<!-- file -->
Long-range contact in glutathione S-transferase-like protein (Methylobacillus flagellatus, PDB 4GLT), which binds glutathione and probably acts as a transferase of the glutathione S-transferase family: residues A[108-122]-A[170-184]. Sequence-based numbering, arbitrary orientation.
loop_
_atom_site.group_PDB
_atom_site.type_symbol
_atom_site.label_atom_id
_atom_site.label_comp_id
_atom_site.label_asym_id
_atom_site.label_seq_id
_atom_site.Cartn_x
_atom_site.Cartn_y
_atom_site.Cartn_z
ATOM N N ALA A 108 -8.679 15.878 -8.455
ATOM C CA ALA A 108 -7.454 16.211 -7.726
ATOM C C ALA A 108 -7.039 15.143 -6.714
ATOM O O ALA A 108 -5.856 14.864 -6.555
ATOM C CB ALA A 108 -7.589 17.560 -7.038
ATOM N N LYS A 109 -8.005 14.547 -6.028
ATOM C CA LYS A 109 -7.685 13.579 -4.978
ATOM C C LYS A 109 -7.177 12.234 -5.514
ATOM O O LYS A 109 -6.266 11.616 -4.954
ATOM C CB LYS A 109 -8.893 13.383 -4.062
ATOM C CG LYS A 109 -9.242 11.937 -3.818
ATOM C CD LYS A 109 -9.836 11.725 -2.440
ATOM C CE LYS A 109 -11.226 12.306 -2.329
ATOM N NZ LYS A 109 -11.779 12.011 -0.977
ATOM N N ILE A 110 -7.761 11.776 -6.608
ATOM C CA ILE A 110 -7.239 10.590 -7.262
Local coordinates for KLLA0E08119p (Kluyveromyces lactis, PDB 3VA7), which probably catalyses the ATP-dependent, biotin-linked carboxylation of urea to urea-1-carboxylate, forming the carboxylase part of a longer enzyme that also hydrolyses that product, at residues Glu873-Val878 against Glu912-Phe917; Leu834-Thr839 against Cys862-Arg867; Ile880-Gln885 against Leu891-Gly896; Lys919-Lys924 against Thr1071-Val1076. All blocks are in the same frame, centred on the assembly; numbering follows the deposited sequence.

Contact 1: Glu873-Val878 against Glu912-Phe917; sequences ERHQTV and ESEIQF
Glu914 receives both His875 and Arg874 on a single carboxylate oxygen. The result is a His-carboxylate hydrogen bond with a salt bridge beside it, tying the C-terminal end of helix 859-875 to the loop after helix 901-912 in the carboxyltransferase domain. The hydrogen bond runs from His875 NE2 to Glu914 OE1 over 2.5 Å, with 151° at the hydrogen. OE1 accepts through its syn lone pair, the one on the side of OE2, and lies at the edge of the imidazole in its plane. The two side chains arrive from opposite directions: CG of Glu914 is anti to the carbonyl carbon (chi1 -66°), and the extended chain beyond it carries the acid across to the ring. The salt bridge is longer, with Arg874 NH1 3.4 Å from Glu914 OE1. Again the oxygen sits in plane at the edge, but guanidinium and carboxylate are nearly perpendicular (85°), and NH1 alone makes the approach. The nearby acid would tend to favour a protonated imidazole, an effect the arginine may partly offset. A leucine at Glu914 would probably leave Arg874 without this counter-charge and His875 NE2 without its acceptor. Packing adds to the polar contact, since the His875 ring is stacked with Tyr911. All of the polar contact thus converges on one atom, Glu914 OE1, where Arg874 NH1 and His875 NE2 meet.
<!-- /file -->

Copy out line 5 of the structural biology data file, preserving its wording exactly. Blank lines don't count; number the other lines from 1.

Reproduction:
_atom_site.label_atom_id